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Publication numberUS2130496 A
Publication typeGrant
Publication dateSep 20, 1938
Filing dateJun 27, 1936
Priority dateJun 27, 1936
Publication numberUS 2130496 A, US 2130496A, US-A-2130496, US2130496 A, US2130496A
InventorsRobert K Hopkins
Original AssigneeKellogg M W Co
Export CitationBiBTeX, EndNote, RefMan
External Links: USPTO, USPTO Assignment, Espacenet
Plug removing tool
US 2130496 A
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Description  (OCR text may contain errors)

Sept. 20, 1938. R. K, HOPKINS PLUG REMOVING TOOL Filed June 27, 1936 Patented Sept. 29, 1938 'ETES rarer or ies The M. W. Kellogg (30., New York, N. Y, a

corporation of Delaware Application June 27,

Claims.

This invention relates in general to pipe headers of the type used to form pipe coils for the petroleum refinery and kindred arts and more particularly to a plug pulling device for pulling the plugs of such pipe headers.

Pipe coils of the character used for heating fluids in the chemical, petroleum refinery and kindred arts usually comprise a plurality of pipe lengths whose ends are expanded or otherwise fastened to pipe headers to form the desired flow path or flow paths. The pipe headers may be of various forms but they generally include a metal body provided with two or more holes into which may be expanded the ends of a proper number of pipes. Opposite each of the holes is provided a plug seat upon which is adapted to seat a removable plug. Suitable arrangements are also provided to hold the plugs on their seats during use of the coil. Because of the character of the fluids passed through the coils, and the extremely high temperatures and pressures of the fluids, the fit between the plugs and their seats is very close and considerable pressure is exerted on the plugs by the plug holding arrangements to assure a 25, leak-proof construction.

The removal of the plugs from their seats for inspection and/or cleaning of the coils is a troublesome task at best, as the headers are generally so closely nested that there is not very much room 1 to get at the plugs with the usual tools. The task is particularly troublesome when the fluid is petroleum or a petroleum product as these materials have a tendency to form coke in the headers which generally binds the plugs to their seats. When the plugs bind on their seats, it is difficult to remove them without damaging either the plugs or their seats. When either the plugs or their seats are damaged expensive repairs are necessary in order to again obtain a fluid tight seal.

It is an object of this invention to provide a simple and rugged device for removing plugs from headers of the character mentioned which will remove plugs quickly and easily and without damage to the plugs or the plug seats; the device furthermore being such that it can be used successfully even when the headers are nested together on short center to center distances.

The further objects and advantages of the invention will be readily apparent from a consideration of the following description of a preferred embodiment thereof taken with the accompanying drawing, in which,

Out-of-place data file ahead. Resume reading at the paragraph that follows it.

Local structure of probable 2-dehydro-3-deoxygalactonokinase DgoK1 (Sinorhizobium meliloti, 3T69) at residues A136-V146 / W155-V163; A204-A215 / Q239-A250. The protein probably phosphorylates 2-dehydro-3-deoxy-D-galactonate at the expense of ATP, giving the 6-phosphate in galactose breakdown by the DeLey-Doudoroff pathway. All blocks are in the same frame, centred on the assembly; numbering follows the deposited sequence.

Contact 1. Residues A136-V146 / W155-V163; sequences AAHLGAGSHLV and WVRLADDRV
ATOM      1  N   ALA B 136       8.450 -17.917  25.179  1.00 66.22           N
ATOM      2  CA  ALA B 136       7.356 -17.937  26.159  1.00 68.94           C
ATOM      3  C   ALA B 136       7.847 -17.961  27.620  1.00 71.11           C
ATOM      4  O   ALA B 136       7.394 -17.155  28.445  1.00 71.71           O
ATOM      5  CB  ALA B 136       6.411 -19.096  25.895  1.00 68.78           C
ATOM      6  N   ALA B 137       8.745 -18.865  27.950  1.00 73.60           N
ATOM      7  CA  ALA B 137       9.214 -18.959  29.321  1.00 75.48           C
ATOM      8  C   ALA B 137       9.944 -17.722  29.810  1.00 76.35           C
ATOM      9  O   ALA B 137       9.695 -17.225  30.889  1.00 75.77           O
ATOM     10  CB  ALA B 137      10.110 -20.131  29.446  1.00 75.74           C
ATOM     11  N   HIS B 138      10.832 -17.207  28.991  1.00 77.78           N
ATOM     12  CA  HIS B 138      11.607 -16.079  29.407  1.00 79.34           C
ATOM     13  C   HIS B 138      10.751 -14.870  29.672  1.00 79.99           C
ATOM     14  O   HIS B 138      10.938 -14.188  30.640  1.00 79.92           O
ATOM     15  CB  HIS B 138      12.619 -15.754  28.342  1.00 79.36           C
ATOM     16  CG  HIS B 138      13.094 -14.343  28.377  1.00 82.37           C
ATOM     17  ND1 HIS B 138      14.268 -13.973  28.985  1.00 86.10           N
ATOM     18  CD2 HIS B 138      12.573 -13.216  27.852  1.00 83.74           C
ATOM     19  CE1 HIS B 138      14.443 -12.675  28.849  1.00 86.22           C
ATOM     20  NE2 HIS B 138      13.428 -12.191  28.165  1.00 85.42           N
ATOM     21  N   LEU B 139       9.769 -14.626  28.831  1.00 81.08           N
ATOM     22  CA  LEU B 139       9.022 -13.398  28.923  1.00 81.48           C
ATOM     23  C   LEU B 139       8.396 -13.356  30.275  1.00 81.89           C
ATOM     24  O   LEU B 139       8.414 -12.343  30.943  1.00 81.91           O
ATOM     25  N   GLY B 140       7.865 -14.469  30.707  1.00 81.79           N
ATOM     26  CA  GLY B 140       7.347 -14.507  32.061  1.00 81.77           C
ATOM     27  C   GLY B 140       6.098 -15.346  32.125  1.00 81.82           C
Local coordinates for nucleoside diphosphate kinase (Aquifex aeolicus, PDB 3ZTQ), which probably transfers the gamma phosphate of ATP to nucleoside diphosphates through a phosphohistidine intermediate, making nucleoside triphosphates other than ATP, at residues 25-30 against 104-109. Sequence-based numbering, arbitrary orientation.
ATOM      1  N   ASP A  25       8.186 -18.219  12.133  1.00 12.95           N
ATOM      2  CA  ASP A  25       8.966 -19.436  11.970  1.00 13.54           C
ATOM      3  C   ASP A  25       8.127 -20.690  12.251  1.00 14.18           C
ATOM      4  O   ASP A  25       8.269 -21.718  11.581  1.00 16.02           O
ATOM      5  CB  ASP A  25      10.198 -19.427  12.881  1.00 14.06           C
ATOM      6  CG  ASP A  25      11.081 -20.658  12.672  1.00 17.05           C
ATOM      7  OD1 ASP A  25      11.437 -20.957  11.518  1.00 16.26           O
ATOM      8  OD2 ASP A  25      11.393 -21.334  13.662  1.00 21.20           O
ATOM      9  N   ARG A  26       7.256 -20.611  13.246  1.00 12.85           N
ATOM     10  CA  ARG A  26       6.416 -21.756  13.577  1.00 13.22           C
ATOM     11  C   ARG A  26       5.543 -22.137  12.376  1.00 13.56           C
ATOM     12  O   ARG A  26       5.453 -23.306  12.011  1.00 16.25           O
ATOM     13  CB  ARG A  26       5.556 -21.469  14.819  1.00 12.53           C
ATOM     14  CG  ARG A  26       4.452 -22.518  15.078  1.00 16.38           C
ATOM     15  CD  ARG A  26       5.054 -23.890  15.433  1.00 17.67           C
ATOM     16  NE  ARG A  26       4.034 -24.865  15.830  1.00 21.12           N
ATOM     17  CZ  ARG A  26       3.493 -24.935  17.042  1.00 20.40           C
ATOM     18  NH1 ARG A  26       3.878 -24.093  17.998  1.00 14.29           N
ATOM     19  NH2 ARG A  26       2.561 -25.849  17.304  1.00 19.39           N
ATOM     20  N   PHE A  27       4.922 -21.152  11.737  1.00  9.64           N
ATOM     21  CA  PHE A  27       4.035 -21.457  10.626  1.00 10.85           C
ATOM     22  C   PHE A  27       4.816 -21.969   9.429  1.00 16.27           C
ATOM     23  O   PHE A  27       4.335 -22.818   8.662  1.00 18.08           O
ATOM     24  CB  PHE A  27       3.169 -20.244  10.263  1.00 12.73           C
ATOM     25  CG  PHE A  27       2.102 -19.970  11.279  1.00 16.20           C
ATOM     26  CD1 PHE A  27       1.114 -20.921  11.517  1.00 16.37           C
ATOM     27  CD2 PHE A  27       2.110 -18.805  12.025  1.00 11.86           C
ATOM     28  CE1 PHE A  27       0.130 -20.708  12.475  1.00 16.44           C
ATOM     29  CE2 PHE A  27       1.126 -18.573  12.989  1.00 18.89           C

Fig. l is an isometric view of an assembled header, of which parts of the walls are removed 1936, Serial No. 87,685

to better show the internal structure, in which the novel plug pulling device is mounted preparatory to unseating the plug,

Fig. 2 is a view similar to Fig. 1 but showing the plug pulling device as it appears after the plug is unseated,

Fig. 3 is a front view of the plug pulling device,

Fig. 4 is a side view of the plug pulling device,

Fig. 5 is a front view of a header plug, and

Fig. 6 is a sectional view of a header set collar.

The plug pulling device of the invention may be used in combination with pipe headers of various forms and design. For the purposes of this specification I choose to disclose the plug pulling device of the invention in combination with the pipe header it shown in the drawing. The pipe header H3 shown is a two-hole header, but it should be obvious that this is illustrative only and that header H3 may have any number of holes.

Header iii includes an H shaped body that is made up of two hollow cylindrical portions H and I2 that are integrally connected by a hollow cross-over member 53. Cylindrical portions H and I2 each have one end appropriately machined to provide tube seats it into which may be rolled, or otherwise expanded, the ends of their tubes, not shown, of the pipe coil, also not shown.

Cylindrical portions H and 52 have plug seats l5 formed therein. Seats it are located in the other end of cylindrical portions H and I2 adjacent the top of the passageway in cross-over member l3. Plugs 56 are adapted to seat on plug seats l5 and are held in fluid tight relation thereon by the pressure exerted through set collars H. Plugs it may have substantially flat bottoms as shown, or they may be of the deflector type. In the latter case suitable arrangements are provided for assuring the proper orientation of the plug on the plug seats.

As best shown in Fig. 5, plug 16 includes a body portion i8 from which extends a shank i9. Shank 19 may be formed integral with body portion it as shown, or it may be formed as a separate piece and united to body portion 68 in any suitable manner as by a screw threading, etc. The end of shank i9 is threaded to receive nut 26. The side of body portion 58 is tapered to seat accurately on plug seat 55. The top of body portion I8 is also tapered to present a conical surface 2! that is adapted to seat on a conical surface 22 formed in the bottom of set collar ll.